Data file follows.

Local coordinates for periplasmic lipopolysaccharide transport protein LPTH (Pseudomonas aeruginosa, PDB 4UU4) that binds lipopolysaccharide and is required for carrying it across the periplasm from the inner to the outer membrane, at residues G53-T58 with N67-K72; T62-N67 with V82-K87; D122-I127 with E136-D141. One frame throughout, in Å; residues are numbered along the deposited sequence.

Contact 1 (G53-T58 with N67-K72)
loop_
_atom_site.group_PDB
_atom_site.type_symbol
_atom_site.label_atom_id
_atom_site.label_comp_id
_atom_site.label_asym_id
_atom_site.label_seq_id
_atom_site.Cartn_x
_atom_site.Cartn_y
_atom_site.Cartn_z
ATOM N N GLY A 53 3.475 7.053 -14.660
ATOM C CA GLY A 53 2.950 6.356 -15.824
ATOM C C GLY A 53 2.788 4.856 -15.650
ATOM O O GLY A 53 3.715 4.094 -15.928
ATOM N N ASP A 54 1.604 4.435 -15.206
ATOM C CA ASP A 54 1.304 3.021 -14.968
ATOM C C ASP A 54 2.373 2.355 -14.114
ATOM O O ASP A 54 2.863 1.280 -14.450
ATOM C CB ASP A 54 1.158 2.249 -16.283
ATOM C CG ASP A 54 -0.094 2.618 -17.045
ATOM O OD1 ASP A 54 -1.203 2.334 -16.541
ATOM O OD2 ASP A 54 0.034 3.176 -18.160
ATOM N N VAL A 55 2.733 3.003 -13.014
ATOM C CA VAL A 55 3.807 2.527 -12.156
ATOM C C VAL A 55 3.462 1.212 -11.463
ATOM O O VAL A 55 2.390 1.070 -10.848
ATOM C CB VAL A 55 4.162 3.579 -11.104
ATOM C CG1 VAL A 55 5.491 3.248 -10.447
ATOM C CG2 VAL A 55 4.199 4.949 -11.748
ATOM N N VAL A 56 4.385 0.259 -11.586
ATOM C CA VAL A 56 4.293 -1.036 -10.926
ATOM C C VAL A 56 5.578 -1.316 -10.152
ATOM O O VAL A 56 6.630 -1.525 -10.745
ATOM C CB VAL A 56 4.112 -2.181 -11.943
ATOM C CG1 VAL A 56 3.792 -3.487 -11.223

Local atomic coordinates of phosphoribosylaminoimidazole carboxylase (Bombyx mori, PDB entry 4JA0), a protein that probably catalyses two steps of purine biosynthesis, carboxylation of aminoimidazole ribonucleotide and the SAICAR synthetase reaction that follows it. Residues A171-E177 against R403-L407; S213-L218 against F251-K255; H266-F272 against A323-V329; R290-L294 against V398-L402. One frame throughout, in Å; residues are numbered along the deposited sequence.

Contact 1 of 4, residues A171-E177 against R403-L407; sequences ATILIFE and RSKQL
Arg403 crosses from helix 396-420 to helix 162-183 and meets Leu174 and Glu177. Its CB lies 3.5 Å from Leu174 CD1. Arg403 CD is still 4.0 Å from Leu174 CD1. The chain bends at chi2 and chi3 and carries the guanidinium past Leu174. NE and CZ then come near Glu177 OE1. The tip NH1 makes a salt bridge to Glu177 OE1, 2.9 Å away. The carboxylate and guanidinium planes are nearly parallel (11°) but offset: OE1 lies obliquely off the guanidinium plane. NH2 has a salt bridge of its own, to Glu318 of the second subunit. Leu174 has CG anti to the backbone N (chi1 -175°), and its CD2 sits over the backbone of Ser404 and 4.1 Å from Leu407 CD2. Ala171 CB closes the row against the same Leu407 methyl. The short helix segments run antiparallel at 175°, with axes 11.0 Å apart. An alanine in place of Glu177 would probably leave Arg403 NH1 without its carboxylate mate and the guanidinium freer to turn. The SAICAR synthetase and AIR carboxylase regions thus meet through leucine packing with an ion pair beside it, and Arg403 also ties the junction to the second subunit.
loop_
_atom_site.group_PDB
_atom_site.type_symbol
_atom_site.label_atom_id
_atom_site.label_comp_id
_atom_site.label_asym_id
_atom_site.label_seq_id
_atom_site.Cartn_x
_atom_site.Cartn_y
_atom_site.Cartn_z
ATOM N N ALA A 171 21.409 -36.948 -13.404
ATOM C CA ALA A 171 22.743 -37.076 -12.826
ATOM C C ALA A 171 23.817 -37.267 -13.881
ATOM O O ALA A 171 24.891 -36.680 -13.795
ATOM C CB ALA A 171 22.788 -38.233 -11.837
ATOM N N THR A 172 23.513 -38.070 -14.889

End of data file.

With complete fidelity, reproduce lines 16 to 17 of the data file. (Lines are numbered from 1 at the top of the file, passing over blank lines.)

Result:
ATOM O O GLY A 53 3.715 4.094 -15.928
ATOM N N ASP A 54 1.604 4.435 -15.206